It is no secret now that Albert Pujols and his wife have announced their divorce shortly after she had surgery to remove a brain tumor. As a breast cancer survivor, this news hit me in a special way. As I was reading through an article from Today, there was a quote that hit me hard, “But a marriage falling apart is far more common when the wife is the patient, researchers have found. A woman is six times more likely to be separated or divorced soon after a diagnosis of cancer or multiple sclerosis than if a man in the relationship is...

Keep Reading

Dear Grandmother, I’m Not Ready to Lose You

In: Grief
Elderly woman and granddaughter touch foreheads

I had a visit from my grandmother the other day. It wasn’t a regular sit on the porch with a cup of tea kind of visit. It was more of an “I have something I need to tell you” type of visit. She’s been unwell for some time, and I guess I had sort of hoped she would get better, and she would be back to herself soon enough. I noticed when she sat down and tears filled her eyes that it wasn’t going to be a normal conversation. Her eyes widened and she struggled to get her words out without...

Keep Reading

Love Carries On in the Ones We Raise

In: Grief, Motherhood
Mother and son hug

From a very young age, two of the most important men in my life were my grandpa and my brother. I never could have imagined that I’d lose them both within nine months, nor could I predict the profound effects the magnitude of those losses would have on my life. My grandpa was my father figure and shepherd. I have endless memories of him— from splashing in the ocean together to shopping each Easter season for my Easter dress. He was always there. Every choir concert, musical, or school ceremony, I could easily find his face in the crowd. I...

Keep Reading

Friends Can Be a Sanctuary

In: Friendship, Grief
Group of friends hugging

A sanctuary is defined as anywhere people go for peaceful tranquility or introspection. My friends became my sanctuary when my husband, Frank, died. They became my refuge and my safe place. Friendship is one of the most wonderful gifts in this world. It is beautiful, comforting, ever-changing, and, for me, a fixed point.  My friends seemed to know exactly what I needed and when I needed it. Their love and constant support got me through the worst of times and gave me the courage and confidence I needed to move forward.  I could never give an adequate thank you to...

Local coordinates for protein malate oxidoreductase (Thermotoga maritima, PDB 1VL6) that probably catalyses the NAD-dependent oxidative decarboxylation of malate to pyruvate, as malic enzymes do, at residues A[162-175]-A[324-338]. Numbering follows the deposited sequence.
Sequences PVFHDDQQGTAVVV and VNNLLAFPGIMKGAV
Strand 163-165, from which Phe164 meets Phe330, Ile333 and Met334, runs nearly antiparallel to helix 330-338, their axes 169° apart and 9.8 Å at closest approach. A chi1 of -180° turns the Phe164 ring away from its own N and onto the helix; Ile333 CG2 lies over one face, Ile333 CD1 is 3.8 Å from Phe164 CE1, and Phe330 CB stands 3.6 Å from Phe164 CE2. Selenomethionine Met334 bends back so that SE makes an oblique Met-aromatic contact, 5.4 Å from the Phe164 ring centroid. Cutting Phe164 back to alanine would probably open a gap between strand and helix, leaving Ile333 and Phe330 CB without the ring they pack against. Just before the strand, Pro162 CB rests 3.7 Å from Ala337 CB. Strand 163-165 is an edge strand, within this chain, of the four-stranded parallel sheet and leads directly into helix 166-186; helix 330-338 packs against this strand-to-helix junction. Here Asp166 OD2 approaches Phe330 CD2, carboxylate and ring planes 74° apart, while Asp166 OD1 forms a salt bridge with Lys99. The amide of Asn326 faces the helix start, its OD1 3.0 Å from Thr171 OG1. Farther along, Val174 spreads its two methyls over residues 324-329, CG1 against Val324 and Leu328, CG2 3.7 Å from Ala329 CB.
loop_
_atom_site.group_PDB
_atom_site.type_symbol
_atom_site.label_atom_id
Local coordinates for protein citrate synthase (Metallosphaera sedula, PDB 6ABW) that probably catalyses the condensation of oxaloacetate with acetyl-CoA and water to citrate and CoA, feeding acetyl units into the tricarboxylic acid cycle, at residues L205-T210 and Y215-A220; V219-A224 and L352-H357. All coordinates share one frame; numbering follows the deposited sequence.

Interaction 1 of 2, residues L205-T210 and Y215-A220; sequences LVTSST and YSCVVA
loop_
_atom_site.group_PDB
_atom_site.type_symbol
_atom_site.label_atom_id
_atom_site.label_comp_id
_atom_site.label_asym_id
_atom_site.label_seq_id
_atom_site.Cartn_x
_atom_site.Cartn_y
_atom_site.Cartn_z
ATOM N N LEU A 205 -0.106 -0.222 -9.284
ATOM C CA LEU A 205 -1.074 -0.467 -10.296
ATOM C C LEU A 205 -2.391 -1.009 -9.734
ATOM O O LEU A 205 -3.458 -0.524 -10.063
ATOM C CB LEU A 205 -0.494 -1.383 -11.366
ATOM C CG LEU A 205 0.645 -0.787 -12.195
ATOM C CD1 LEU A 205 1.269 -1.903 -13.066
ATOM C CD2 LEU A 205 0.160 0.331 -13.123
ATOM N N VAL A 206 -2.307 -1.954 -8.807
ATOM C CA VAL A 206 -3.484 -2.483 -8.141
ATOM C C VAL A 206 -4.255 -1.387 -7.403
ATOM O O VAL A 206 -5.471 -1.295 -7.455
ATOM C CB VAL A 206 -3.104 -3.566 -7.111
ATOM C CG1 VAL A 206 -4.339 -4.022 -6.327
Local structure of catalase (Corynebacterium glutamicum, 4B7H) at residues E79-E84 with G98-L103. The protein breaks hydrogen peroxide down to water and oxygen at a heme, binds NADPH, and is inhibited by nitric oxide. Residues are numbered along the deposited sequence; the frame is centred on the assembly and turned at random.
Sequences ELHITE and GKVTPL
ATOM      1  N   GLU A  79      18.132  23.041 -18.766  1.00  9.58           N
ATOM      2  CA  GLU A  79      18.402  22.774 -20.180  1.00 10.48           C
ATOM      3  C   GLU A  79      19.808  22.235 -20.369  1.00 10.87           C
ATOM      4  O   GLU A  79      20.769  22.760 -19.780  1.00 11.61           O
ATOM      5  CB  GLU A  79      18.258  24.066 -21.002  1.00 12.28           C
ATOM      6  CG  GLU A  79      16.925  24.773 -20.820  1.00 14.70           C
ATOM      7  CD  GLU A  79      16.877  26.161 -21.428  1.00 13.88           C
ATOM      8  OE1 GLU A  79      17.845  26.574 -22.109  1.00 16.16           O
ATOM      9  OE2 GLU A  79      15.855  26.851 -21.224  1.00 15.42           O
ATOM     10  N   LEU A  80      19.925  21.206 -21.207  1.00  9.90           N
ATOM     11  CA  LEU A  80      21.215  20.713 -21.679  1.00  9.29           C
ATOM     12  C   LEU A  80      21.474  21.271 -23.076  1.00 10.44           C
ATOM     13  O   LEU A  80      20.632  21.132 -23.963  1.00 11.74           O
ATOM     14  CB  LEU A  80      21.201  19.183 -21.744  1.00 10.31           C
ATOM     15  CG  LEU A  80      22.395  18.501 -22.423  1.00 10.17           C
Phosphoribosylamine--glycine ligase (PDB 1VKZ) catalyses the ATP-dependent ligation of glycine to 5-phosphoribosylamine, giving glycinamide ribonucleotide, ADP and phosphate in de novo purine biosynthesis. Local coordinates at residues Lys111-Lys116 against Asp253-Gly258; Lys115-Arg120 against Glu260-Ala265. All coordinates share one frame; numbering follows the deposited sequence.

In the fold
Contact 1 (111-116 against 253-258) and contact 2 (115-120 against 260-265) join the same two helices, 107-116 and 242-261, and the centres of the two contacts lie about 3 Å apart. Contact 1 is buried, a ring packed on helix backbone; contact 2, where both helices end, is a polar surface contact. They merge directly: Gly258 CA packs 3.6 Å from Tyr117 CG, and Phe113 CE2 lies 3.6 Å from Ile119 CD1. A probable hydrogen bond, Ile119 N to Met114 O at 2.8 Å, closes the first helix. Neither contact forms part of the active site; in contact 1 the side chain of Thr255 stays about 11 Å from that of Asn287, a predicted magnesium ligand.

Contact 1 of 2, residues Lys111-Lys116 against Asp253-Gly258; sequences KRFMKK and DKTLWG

Keep Reading

All I Wanted Was For My Baby To Stay Alive

In: Grief, Loss, Motherhood
Sad woman with head in hands

Today is the day I’ve dreaded and resisted for almost a year: the day I face going through the white plastic bag the hospital sent home with me after my D&C, 10 months ago. This bag held my clothes, shoes, and wedding ring for the short time I was in surgery, but I rescued all of those precious items soon after waking. The items that remain show the paper trail of that difficult day—receipts from my hospital admittance and anesthesia, general post-operative care instructions, and a consent form for “treatment of incomplete abortion.” That last part brings tears to my...

Keep Reading

My Husband Makes Me a Stronger Woman

In: Grief, Loss, Marriage
Daddy standing over hospital crib with infant, black-and-white photo

A little over a year ago, my husband and I went through the unimaginable. We lost our child, Lillian, to a congenital heart defect. The days following that, and even to this day, people will comment on how strong I am. How well I’ve dealt with this darkness. How they can’t imagine what I am going through. The truth is I was never alone. From the day we found out I would give birth to a child who had complex heart defects, my husband has been there. Always in the background of what others saw but ever so present in...

Keep Reading

Mothers Don’t Teach Us How To Live Life Without Them

In: Grief, Grown Children, Loss, Motherhood
Woman in dress with corsage, smiling color photo

When you’re a little girl, you dream of marriage, children, a career, and memories that you will cherish forever—and you want your mother by your side at all times. Our mothers teach us how to live a life we will enjoy, but they never teach us how to live a life without them in it. Our mothers don’t tell us that one day they will not be here to answer the phone when we call or go on spontaneous dinner dates. My mother never told me there will come a day when she will be gone and how bad it...

Keep Reading

When Mother’s Day Feels Awkward, Find Comfort in Community

In: Grief, Living, Loss, Motherhood

Mother’s Day can be beautiful for some women. It can be hurt filled for others. Or in my case, it can just feel plain old awkward. I felt eight years of awkward Mother’s Days. In my late 20s to mid-30s, I felt like the woman no one knew what to say to or what to do with. I felt a double whammy on Mother’s Day. My mother was home in Heaven. My womb was empty and always would be. My desire to have a child was filled with an intentional choice to go a non-traditional route to motherhood and was...

Keep Reading

 5 Secrets to Connect with Your Kids

FREE EMAIL BONUS

Proven techniques to build REAL connections